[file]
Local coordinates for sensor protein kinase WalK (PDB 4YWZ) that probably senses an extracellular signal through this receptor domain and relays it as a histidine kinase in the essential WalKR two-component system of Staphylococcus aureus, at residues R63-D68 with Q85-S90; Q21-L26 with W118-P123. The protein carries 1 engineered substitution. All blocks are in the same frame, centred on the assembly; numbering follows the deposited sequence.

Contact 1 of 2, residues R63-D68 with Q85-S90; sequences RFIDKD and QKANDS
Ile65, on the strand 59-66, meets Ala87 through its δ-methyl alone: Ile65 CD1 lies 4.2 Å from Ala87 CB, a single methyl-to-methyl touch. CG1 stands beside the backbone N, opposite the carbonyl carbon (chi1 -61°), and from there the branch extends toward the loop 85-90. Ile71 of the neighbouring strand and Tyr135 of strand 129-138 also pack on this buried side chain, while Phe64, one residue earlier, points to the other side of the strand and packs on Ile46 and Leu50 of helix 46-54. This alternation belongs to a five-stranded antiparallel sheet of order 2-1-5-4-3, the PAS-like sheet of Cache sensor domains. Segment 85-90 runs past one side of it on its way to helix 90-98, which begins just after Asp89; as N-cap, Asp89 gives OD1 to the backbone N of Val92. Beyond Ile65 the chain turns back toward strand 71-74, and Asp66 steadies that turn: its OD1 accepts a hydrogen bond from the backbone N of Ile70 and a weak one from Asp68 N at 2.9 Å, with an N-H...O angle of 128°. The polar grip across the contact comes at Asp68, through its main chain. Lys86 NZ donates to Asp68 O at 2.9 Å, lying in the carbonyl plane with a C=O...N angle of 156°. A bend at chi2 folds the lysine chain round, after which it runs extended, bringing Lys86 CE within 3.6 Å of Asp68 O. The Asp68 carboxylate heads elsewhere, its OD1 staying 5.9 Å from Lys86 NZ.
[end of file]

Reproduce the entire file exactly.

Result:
Local coordinates for sensor protein kinase WalK (PDB 4YWZ) that probably senses an extracellular signal through this receptor domain and relays it as a histidine kinase in the essential WalKR two-component system of Staphylococcus aureus, at residues R63-D68 with Q85-S90; Q21-L26 with W118-P123. The protein carries 1 engineered substitution. All blocks are in the same frame, centred on the assembly; numbering follows the deposited sequence.

Contact 1 of 2, residues R63-D68 with Q85-S90; sequences RFIDKD and QKANDS
Ile65, on the strand 59-66, meets Ala87 through its δ-methyl alone: Ile65 CD1 lies 4.2 Å from Ala87 CB, a single methyl-to-methyl touch. CG1 stands beside the backbone N, opposite the carbonyl carbon (chi1 -61°), and from there the branch extends toward the loop 85-90. Ile71 of the neighbouring strand and Tyr135 of strand 129-138 also pack on this buried side chain, while Phe64, one residue earlier, points to the other side of the strand and packs on Ile46 and Leu50 of helix 46-54. This alternation belongs to a five-stranded antiparallel sheet of order 2-1-5-4-3, the PAS-like sheet of Cache sensor domains. Segment 85-90 runs past one side of it on its way to helix 90-98, which begins just after Asp89; as N-cap, Asp89 gives OD1 to the backbone N of Val92. Beyond Ile65 the chain turns back toward strand 71-74, and Asp66 steadies that turn: its OD1 accepts a hydrogen bond from the backbone N of Ile70 and a weak one from Asp68 N at 2.9 Å, with an N-H...O angle of 128°. The polar grip across the contact comes at Asp68, through its main chain. Lys86 NZ donates to Asp68 O at 2.9 Å, lying in the carbonyl plane with a C=O...N angle of 156°. A bend at chi2 folds the lysine chain round, after which it runs extended, bringing Lys86 CE within 3.6 Å of Asp68 O. The Asp68 carboxylate heads elsewhere, its OD1 staying 5.9 Å from Lys86 NZ.